Our cross-country skis glide through an icy patch of snow with a zip, through powder with a hush. It’s our first trip in years to Winding Trails Cross Country Ski Center in Farmington. Connecticut doesn’t get enough snow for the Center to open often. This particular Tuesday in February is only their eighth day of business this winter. Last winter, the woman at the registration window estimates, they were open for barely more than a week. The last really great skiing season she recalls was back in 2013-14.

This afternoon, though, the snow is spectacular. It fell the day before—more than a foot of powder groomed into 20 kilometers of narrow tracks on the 350-acre property, with a three-mile loop around the perimeter for more challenging and elegant skate skiing. My husband and I swish up the first gentle hill in snow as smooth and slippery as silk.

One of the Center’s main arteries, aptly named Main Street, is a wide road through the woods that opens up at a broad power line, where hills roll across the property. At this juncture, a click-click-click draws our attention to a pine tree at trail’s edge, where we spot a tall pileated woodpecker with a showy red crest bobbing and tapping at the trunk. Our gawking draws other skiers near to look. Then we turn back into the woods, where less-traveled trails wind and undulate among tall, silent trees brocaded with snow.

We find a rhythm—pushing off and gliding, the tips of our poles softly chucking, the occasional hollow slap of ski on snowpack punctuating our progress. When something breaks our pace—a sharp turn, an untracked downhill requiring concentration and the subtle shifting of feet—we accomplish what’s required, then smooth to a stop and listen. There’s something about the woods in winter. It’s easy to understand why poets take to the subject. Even here, not so far from a town, there are moments of utter silence and, as far as the eye can see, a two-toned composition of dark brown verticals softened with white.

We spend our first hour or so on the green trails—the easiest ones—because we haven’t skied much these past few winters, then graduate to the blue. The most challenging black trails we’ll save for another day. Even beginners can enjoy Winding Trails, where the flattest, straightest routes still afford a chance to explore deep into the property. It’s easy to lose your bearings out here on the narrow, wandering trails, especially under a sunless sky, but good signage and a sturdy, easy-to-read trail map we’ve pocketed keep us on track.
One of the joys of skiing cross-country is being outside without feeling cold. Even with temperatures in the low 30s, we ski comfortably for two and a half hours, until a faint band of mauve low in the overcast sky signals the end of the afternoon. Pre-pandemic, a fire would have been burning in the deep lodge fireplace, and the indoor snack bar would’ve been doing a brisk business in hot chocolate and French fries. This year, an outdoor concession window has limited hours, and the building is closed to guests. Après-ski, we relax instead with snacks from home and the warmth of the car heater on the 45-minute drive home.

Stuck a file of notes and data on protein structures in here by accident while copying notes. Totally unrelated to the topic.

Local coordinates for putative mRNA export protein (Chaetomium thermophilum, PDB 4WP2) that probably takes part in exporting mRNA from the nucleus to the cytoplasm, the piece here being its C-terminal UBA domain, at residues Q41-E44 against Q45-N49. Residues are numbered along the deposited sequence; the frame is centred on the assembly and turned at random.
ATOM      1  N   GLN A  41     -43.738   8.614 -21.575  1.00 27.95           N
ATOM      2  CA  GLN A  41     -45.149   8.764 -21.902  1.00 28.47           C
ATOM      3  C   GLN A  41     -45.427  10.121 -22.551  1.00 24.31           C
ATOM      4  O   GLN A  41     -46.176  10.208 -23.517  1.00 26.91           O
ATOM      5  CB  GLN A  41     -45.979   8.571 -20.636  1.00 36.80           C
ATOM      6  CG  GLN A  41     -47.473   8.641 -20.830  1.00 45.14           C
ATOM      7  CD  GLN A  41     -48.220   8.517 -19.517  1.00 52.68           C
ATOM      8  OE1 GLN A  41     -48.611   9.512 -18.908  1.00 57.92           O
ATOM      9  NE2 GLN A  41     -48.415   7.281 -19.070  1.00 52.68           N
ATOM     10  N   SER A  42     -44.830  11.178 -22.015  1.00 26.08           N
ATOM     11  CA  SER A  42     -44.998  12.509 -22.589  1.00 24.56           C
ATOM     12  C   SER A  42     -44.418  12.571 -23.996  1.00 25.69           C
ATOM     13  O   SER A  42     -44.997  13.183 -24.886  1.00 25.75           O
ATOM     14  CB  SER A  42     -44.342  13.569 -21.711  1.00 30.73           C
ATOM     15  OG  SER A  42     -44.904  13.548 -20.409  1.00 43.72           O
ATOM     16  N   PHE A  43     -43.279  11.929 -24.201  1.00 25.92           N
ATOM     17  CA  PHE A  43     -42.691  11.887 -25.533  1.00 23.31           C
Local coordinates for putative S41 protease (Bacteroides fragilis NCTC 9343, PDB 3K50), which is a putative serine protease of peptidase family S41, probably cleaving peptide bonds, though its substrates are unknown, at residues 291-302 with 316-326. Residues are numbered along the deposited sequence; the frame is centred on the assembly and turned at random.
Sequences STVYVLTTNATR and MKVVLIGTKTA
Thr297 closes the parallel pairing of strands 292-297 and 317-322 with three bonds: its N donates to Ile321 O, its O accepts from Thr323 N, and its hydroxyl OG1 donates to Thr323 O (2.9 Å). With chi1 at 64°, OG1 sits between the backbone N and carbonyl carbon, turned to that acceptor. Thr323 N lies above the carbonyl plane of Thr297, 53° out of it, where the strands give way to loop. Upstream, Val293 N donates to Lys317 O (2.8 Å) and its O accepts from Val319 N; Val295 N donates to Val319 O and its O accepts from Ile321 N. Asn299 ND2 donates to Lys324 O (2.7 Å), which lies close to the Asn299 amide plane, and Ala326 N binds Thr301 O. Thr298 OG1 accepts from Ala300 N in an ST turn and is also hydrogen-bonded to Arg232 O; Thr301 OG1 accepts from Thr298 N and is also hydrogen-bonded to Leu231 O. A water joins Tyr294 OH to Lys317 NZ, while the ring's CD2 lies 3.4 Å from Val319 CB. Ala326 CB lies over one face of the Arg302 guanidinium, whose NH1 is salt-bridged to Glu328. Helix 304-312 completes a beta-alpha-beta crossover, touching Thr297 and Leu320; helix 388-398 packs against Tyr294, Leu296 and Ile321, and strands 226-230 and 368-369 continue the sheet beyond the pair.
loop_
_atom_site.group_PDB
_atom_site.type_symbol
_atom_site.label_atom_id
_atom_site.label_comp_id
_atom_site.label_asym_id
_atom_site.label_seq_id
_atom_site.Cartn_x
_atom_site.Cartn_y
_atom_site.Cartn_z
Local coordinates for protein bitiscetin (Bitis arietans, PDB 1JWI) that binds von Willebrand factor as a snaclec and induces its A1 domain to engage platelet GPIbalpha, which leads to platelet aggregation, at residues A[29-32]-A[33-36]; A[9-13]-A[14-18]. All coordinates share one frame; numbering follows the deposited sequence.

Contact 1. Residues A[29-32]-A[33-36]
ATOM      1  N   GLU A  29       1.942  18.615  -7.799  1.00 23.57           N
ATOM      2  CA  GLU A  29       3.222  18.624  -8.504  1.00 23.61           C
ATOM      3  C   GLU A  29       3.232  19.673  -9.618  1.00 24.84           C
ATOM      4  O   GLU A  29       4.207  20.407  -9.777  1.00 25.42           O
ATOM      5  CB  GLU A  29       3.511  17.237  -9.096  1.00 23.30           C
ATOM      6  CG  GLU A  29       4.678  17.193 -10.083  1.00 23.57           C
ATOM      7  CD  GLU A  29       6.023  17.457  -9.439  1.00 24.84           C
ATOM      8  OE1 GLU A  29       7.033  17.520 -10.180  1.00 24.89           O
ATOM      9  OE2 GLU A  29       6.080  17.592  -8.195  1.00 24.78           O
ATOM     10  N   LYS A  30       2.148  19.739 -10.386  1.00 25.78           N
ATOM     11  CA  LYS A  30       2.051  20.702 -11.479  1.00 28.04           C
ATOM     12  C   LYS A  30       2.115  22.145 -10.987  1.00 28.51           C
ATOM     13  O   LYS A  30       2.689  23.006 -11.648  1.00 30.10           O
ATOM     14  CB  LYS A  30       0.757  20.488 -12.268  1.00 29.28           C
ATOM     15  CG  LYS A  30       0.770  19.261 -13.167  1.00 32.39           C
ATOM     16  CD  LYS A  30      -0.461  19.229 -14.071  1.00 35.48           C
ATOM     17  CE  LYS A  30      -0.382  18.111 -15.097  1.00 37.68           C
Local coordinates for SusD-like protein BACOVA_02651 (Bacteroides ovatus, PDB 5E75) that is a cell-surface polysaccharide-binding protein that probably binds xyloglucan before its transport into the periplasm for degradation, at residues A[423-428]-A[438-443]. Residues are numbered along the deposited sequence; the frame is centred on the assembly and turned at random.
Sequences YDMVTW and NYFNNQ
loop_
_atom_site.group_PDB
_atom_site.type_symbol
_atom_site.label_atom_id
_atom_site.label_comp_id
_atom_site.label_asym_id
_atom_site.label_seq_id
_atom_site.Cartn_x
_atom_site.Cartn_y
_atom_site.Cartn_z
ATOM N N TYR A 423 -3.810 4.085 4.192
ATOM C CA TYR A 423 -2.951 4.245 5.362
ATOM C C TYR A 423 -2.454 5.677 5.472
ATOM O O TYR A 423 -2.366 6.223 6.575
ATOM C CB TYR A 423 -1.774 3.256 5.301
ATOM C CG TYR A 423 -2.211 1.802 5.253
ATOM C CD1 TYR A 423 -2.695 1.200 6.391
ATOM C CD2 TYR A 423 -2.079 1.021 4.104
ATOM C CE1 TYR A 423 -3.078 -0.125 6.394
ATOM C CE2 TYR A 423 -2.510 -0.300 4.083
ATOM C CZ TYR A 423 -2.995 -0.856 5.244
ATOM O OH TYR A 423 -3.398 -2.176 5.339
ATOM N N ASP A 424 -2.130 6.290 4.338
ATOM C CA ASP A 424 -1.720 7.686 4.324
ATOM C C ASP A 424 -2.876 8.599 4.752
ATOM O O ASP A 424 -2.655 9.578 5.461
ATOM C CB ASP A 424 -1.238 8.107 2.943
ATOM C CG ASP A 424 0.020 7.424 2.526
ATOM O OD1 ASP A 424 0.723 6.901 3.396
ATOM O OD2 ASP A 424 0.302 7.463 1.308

Winding Trails is the only cross-country ski area in the state with groomed trails and ski rentals. Trail passes run $14 for adults, $8 for children and $10 for seniors, and rentals are available ($17 adults, $12 children) for those who don’t have their own skis, boots and poles. You can also take a one-hour ski lesson ($15-$30).

Winding Trails also boasts sledding on a 150-foot hill, skating on eight-acre Walton Pond and snowshoeing in another neck of the woods. Passes for all these activities are $7 for adults and $5 for children. Snowshoes ($12/$10), ice skates ($5) and snow tubes ($6) are all available to rent. Due to COVID-19, all passes must be purchased online in advance.

Not surprisingly, with the limited annual snowfall, winter activities are just one piece of a much larger, membership-based recreation program at Winding Trails that includes summer day camps, low and high ropes courses, a climbing tower and zipline, camping and pretty much any other summer outdoor activity you can think of, all with an eye on “conservation and stewardship of the natural woodlands and waterways that allow outdoor programming, character development, and other activities that strengthen the lives of those we serve,” the website says.

We’re certainly strengthened in body and spirit by our snowy afternoon in the woods. Maybe it’s even developed our character. No doubt we have a better attitude about winter as we drive home in the day’s last light. In fact, we’re hoping for more snow.

Winding Trails
50 Winding Trails Dr, Farmington (map)
Daily 9am-5pm, conditions permitting, through mid-March
(860) 677-8458 | ski@windingtrails.org

Written and photographed by Kathy Leonard Czepiel.

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